Officials in Princeville still unsure when residents can return

Monday, October 17, 2016
Pumps continue to pump millions of gallons of water from Princeville
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1.6 million gallons are being pumped per hour

PRINCEVILLE, N.C. (WTVD) -- National Guard crews are draining water from Princeville into the Tar River at a rate of 1.6 million gallons of water per hour, Edgecombe County officials said.

Hurricane Matthew's rain water left most of Princeville under water. But Edgecombe County manager Eric Evans said Monday that things are improving with these efforts.

"It doesn't unflood what was flooded but the quicker we can get the water out, the quicker we can get in to make damage assessments to see exactly what we're faced with and how extensive the damage is," Evans said.

Still, residents can't return to Princeville just yet and Evans says it's unclear at this time when they'll be able to return.

"I would ask them just to continue to be patient," Evans said, adding that residents have been very patient. "We're trying to speed that process up as quickly as possible with the help of the National Guard and others. Right now, it would be not a good idea for us to try to guess when that would be because of so many factors involved."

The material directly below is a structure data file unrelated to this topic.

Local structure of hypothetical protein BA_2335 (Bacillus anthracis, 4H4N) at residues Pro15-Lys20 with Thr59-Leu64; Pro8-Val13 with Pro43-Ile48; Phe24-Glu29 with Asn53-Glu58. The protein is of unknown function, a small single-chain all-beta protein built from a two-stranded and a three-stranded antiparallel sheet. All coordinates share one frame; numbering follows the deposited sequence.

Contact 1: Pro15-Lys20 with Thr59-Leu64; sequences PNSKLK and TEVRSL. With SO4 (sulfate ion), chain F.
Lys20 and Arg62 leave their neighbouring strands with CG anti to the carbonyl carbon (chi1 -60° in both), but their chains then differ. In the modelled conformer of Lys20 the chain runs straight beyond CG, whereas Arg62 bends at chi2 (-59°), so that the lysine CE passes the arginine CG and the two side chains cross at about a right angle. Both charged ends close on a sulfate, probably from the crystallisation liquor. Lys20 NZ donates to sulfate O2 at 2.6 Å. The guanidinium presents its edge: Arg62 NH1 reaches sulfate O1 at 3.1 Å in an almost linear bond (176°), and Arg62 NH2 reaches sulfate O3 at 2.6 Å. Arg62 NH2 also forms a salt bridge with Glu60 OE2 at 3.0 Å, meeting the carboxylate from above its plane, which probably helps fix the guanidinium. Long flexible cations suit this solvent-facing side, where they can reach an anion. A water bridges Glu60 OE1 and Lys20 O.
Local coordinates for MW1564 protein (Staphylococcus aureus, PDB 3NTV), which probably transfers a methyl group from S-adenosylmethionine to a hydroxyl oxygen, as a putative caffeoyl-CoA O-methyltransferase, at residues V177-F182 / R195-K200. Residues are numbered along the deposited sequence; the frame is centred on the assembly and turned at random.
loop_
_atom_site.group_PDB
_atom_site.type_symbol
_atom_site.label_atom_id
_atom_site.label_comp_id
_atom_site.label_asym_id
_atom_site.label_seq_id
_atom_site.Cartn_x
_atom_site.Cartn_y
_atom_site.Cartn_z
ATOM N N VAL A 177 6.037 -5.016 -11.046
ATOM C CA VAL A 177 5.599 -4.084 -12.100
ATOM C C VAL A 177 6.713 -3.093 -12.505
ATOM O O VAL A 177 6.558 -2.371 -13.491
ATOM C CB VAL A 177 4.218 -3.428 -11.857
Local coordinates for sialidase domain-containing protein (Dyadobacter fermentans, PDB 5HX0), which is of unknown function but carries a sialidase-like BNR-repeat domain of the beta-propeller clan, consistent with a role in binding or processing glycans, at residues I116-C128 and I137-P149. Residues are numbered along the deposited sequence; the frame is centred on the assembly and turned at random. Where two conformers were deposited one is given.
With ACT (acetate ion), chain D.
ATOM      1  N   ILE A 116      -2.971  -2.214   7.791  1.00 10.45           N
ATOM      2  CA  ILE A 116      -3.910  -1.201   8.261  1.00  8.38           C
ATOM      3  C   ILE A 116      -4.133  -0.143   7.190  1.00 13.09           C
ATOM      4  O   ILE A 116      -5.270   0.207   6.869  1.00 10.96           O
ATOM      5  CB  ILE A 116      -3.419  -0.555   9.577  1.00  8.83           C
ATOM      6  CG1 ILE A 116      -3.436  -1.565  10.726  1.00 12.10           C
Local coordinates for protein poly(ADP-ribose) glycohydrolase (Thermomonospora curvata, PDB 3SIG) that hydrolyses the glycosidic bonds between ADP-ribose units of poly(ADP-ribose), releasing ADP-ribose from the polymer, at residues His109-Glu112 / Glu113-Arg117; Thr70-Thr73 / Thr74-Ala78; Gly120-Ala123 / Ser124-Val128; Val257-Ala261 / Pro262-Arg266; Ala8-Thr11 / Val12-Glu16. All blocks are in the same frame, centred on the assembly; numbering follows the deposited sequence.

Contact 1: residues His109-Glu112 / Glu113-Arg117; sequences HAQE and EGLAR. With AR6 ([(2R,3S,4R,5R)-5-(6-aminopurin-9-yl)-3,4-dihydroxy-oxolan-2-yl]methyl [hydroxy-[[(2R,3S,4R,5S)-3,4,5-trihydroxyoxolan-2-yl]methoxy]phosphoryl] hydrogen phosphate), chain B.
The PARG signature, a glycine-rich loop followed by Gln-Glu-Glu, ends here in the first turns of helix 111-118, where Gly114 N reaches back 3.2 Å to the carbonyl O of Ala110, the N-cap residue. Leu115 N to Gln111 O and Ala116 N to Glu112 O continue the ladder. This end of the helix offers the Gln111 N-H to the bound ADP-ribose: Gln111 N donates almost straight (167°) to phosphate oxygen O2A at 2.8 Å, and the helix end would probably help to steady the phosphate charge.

Meanwhile, some folks whose homes flooded in other parts of the county are going home and seeing different colored signs.

Paulette Johnson and son Cordell Pettaway had a yellow sign posted to their home on Wilson Street in East Tarboro. Their home flooded but is now mostly dry.

"The water had gotten to the sofa and the den," Pettaway said. "Basically it carried an odor to it like you didn't want to stay there, you had to air it out. It had like a swamp smell to it inside. But other than that everything was pretty much OK."

The yellow sign means they can enter their home and get items but they can't live there. Their home also flooded to Hurricane Floyd in 1999.

"It get kind of touching to see this happen," Johnson said, her eyes tearing up. "All over again, to be homeless. It's good that you have family that you can go to. But, you know, there's nothing like your home."

Johnson is utilizing help from the county, her family, FEMA, and other organizations as she tackles the difficult process of starting over. And she's asking everyone for one thing:

"Keep me in prayer that it'll be alright," Johnson said. "I know it is."

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